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As breastfeeding advocates/educators/LCs/etc., how do you deal with "failure?" When a mom you've been working with weans early, particularly when it's due to poor advice, not really putting in the effort, etc.?<br><br>
It still hurts me and I feel like I let the baby down. Sometimes I know mom tried extremely hard and it's not so bad, but it's when they weaned due to poor advice from others, not really trying or just point blank not listening to any of my advice (because their doctor must know better) that I get extremely frustrated and often blame myself, even though my mind tells me it's not necessarily my fault. How do you cope and move past it?
 

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<img alt="" class="inlineimg" src="http://www.mothering.com/discussions/images/smilies/hug.gif" style="border:0px solid;" title="hug"> That's hard, isn't it? I was much happier when I learned to accept that I couldn't be responsible for other people's circumstances. Breastfeeding can be such a complicated dance--mamas, babies, other family members,society in general. You do what you can and try not to take it too personally, I guess. And you're sure to give the mama a huge hug and let her know that every little bit of milk she got into that baby was a precious gift.
 

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I remind myself that it's not my baby, not my body, and not my life. I try to keep in mind that my goal in helping mothers breastfeed is not to ensure they nurse as long as I want them to but rather to help them feel empowered and supported as they work towards their own goals and make their own decisions.<br><br>
One thing that helps me remember all this is staying conscious of the fact that when breastfeeding isn't working well, it can be agony for everyone involved. Compassion for the very real suffering that mothers experience when breastfeeding hurts, when their babies are unhappy, when there are concerns about their baby's well-being, helps me look at the situation first and foremost from their perspective.<br><br>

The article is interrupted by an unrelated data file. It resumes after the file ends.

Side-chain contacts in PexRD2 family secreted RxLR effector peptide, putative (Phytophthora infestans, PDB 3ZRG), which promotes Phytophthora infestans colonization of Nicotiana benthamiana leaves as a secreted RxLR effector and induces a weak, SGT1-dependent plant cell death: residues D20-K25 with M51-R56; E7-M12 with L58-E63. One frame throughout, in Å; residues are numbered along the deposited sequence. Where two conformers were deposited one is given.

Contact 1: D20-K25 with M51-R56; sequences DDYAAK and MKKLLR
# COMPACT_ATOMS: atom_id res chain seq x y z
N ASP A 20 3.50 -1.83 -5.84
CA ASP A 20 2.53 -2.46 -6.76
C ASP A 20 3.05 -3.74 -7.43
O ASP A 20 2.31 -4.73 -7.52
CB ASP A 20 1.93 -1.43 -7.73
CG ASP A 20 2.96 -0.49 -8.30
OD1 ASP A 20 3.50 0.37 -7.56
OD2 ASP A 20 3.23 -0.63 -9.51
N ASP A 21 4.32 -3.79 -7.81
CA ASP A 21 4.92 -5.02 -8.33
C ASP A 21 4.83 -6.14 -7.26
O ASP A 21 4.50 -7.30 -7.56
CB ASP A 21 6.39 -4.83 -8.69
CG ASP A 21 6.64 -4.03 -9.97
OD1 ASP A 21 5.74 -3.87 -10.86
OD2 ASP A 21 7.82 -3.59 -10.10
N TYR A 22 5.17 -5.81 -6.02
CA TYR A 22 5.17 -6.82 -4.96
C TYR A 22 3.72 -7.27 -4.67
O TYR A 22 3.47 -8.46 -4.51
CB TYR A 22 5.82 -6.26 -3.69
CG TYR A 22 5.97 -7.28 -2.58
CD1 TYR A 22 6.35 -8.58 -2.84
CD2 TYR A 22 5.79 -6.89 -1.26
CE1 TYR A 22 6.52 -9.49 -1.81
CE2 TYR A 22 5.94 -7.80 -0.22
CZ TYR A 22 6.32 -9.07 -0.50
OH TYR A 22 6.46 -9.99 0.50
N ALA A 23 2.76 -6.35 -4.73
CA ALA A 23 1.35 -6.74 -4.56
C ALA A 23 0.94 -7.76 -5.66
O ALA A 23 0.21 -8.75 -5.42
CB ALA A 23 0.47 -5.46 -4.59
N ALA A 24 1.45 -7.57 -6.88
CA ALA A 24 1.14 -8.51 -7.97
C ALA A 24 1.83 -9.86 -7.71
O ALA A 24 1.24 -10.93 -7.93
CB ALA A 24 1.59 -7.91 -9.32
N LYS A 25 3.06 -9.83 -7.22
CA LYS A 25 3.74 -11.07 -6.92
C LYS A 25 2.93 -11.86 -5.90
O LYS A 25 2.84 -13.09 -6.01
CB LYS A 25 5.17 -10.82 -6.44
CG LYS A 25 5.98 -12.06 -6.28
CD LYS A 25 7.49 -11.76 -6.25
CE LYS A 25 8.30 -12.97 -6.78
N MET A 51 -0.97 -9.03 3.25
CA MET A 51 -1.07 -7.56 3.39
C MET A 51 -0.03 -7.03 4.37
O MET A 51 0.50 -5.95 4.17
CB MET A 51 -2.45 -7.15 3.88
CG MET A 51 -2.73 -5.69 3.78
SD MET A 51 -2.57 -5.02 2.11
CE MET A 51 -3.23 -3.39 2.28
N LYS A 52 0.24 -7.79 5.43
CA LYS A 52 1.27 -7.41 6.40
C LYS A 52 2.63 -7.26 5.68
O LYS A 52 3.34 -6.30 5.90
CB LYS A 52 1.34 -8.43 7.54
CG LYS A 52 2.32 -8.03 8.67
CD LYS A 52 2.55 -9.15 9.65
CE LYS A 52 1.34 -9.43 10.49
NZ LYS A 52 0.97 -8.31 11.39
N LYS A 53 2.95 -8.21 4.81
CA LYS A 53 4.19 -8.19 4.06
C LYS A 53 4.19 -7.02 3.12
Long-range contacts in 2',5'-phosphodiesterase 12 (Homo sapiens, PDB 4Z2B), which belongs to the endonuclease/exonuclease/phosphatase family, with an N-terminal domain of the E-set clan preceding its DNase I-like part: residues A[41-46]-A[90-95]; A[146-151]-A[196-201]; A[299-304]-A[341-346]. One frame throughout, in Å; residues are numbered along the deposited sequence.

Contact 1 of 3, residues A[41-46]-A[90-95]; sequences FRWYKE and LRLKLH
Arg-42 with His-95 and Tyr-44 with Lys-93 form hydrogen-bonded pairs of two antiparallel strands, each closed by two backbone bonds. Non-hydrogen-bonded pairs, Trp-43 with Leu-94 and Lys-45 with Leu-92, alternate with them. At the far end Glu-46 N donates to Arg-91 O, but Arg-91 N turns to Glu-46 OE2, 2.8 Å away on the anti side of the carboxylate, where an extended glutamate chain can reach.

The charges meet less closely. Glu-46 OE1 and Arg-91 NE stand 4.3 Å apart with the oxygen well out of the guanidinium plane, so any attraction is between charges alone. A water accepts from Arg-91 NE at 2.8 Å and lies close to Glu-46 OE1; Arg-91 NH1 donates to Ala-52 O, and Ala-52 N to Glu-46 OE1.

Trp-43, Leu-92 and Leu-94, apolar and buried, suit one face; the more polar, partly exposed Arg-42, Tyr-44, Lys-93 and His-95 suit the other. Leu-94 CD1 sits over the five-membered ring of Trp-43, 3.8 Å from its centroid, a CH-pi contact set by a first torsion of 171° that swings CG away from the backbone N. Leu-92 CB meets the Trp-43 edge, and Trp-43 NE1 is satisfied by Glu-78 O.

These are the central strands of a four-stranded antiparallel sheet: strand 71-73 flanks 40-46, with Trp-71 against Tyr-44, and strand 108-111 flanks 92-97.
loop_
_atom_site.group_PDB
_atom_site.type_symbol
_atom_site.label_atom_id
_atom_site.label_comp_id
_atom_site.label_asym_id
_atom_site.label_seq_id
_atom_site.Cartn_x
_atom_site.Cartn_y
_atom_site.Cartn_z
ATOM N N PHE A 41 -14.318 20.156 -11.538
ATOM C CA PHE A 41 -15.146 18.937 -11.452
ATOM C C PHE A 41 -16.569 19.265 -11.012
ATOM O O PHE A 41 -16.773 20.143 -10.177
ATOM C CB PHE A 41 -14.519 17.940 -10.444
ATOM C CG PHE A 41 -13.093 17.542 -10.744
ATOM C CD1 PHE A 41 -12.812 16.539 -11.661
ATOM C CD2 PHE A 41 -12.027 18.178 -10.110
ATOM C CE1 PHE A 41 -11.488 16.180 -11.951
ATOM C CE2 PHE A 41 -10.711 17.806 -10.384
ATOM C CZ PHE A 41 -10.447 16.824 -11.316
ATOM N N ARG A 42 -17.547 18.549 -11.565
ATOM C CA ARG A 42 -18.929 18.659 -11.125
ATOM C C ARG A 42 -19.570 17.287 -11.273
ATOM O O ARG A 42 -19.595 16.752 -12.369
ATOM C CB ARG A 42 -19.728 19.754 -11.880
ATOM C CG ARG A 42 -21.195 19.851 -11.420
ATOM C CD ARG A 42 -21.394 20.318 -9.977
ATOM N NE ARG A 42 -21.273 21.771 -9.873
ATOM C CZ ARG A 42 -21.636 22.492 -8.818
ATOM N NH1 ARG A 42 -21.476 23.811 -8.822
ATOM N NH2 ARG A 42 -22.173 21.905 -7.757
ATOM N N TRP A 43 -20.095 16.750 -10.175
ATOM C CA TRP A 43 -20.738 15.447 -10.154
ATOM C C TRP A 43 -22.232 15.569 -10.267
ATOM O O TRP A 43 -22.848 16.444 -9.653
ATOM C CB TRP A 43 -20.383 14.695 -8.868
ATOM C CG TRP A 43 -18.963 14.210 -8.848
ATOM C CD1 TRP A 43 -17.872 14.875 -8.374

When I feel a mother's decision to wean is driven primarily by poor advice, misinformation, or sabotage from others (family members, healthcare providers, work environment, etc.) -- I turn my anger to its appropriate source, which is a society that is hostile to breastfeeding, and redouble my lactivist efforts. In this respect, I find it immensely helpful to distinguish between my lactivist work and my breastfeeding support work.
 

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It is very hard, but I guess over time I found a way to separate my emotions somewhat. This is for (relative) strangers I've helped, not for family or close friends. That would hit me much harder. If I fell apart when someone did not continue to bf, I wouldn't be able to do my job effectively. And I try to look on the bright side that maybe that mom would bf longer next time, or recommend bf to someone else based on receiving good support from me (even if she didn't continue).<br><br>
Even someone trying to bf and not continuing can sometimes send a good message if that person received caring support. I still remember my mom having an LC come to the house to help her bf my younger sister. Even though my mother didn't solve the issue and discontinued bf, it made the impression on me that bf was important and something worth doing and getting help with.
 

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It is hard. At my church we have been popping out babies left and right for the past fours years. Other than me, only two other moms have breastfed for the full 12 months. One only lasted 11 days before she was deemed as not making enough milk. Unfortunately none of these moms have even asked for my help.<br>
What is also hard for me is that not a single mom that has me for help, nursed much longer. Either they didn't come to me during a problem or did not make it through the problem I helped them with. Well unless you count my SIL.
 
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